The Orlando Clipper (Orlando, Okla.), Vol. 6, No. 30, Ed. 1 Friday, June 14, 1912 Page: 3 of 12
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BIG FORTUNE WELL HANDLED
MADE FROM CREAM OF TARTAR
DERIVED SOLELY FROM GRAPES,
THE MOST DELICIOUS AND WHOLE-
SOME OF ALL FRUIT ACIDS
Its superiority is unquestioned
Its fame world wide
Its use a protection and a
guarantee against alum food
★ ★★★★★★★★ ★
Alum baking powders are classed by physicians detri-
mental to health.
Many consumers use alum baking powders unaware.
They are allured to the danger by the cry of cheapness,
by fake tests and exhibitions and false and flippant adver-
tisements in the newspapers. Alum baking powders do
not make a 44 pure, wholesome and delicious food ” any
more than two and two make ten.
If you wish to avoid a danger to your food,
READ THE LABEL
and decline to buy or use any baking powder that is not
plainly designated as a cream of tartar powder.
AMERICAN BOY IS SPOILED
However, He Is Nearly Always Amus-
ing, Even When He Is Most
"The great American boy,” said the
West Side woman, "is so badly spoil-
ed that about half the time he is an
^ offense instead of the joy he might
he, but he is so thoroughly 'on' that
he nearly always is amusing, even
when most exasperating. It is need-
ful when dealing with him, or even
when meeting him casually, to be
either ridicule-proof or else to have
a sense of humor that enables you to
enjoy a laugh at your own expense.
A few days ago I found it necessary
to take a taxi at a quiet street cor-
ner. A few boys gathered instantly,
to supervise the proceeding. As the
chauffeur closed the door and pre-
pared to mount his seat one of the
boys called to him in the most inde-
scribable tone of languid hateur—in-
tended to represent a lady doing the
lop limit of the society act—‘Home,
John.’ The chauffeur grinned, though
he looked somewhat alarmed lest his
fare might be annoyed. I was glad I
could share his appreciation, but I
y took pains not to let the boys see me
smile. I should think actors might
learn innumerable things by studying
"One Sunday not long ago,” said the
man to whom she was talking, “I
was on my way to church and was
walking along upper Seventh avenue
with a lady of my acquaintance. I
wore a silk hat and the usual clothes
for such an occasion. I was talking
earnestly with my companion, not
noticing my surroundings. Suddenly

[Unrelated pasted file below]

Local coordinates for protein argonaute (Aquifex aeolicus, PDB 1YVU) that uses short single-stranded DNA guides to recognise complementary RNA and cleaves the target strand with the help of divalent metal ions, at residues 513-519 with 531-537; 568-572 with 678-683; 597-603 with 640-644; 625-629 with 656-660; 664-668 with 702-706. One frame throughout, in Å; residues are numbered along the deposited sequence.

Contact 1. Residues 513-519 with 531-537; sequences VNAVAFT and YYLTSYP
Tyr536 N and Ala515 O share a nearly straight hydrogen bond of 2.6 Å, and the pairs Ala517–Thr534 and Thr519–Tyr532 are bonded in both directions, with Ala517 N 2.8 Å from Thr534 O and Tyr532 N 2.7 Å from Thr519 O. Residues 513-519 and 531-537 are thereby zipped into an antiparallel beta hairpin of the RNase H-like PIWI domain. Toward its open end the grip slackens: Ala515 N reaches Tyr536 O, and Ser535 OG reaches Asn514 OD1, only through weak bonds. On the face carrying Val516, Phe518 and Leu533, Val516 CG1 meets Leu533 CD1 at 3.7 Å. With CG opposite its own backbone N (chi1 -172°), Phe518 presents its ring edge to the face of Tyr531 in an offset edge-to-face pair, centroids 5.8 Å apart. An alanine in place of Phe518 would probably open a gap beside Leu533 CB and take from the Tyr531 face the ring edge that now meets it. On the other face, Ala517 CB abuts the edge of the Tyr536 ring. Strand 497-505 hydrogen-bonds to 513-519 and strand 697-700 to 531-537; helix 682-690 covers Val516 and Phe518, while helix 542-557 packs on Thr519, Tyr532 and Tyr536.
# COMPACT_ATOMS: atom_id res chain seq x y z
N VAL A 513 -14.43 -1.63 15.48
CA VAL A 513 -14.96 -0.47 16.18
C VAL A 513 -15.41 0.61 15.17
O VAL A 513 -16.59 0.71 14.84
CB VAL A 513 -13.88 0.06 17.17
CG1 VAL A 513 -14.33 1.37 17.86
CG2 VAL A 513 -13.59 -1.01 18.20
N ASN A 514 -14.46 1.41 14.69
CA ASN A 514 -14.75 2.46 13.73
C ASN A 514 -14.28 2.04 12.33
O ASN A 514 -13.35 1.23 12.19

a small boy, who was sitting on a tiny
cart and pushing it along with one
foot, darted right between my feet
and attempted to force a passageway
to the beyond. I nearly was over-
turned, was forced to execute some of
the most instantaneous and inelegant
gymnastics of my life and regained
1 my balance only with extreme diffi-
culty. The scrap of humanity, who
was causing my distress, glared up at
me wrathfully and yelled, ‘Hey, you
guy wld de silk hat on, why don't yer
look w’ur yer goin’?’ ”
Mothers of little babies that suf-
fered much from the intense heat in
the early part of July last summer
will be interested in the success of
the "baby tent” scheme adopted in
some of the big cities.
The tents were placed on flat roofs
of tall buildings and in open lots, with
V eight little cradles or cots in each
tent. When all was ready mothers of
babies under two years were Invited
to leave them at the nearest available
tent over night, so that the youngster,
in addition to enjoying the privilege
of sleeping out of doors, could also
receive the attention of trained nurses
•and doctors free.
Some of the tents have a perforated
iron pipe extending along the ridge
pole and connected with the city wit-
ter supply. On very hot nights the
water was turned on and allowed to
stream down over the canvas. By
evaporation it greatly reduced the
temperature inside the tents. Some
of the tents were also kept cool by
the use of large blocks of Ice In tubs
N before the entrance. Electric fans
blew the cold air from the Ice Into
the tents sufficiently to keep the ba-
bies comfortably cool.
This is the way some of the poor
, babies are being cared for, but the
' ideas could be utilized by any one who
had the welfare of the baby at heart.
Fought His Way to Position.
Sir William Maxwell Aitken, one of
the new members of the house of com-
>mons, though many times a million-
aire, began life selling life insurance.
,The son of a Canadian Presbyterian
minister, he was without means, and
in college wrote Insurance whenever
and wherever He could to help pay Ms
Millions Left by the Late Russell Sage
Are Being Expended for the Wei-
fare of Humanity.
While the late Russell Sage was in
the flesh he was one of the most pru-
dent, shrewd and persistent money-
grubbers in Gotham. The astute finan-
cier never plunged nor risked any
money in wild-cat schemes. He was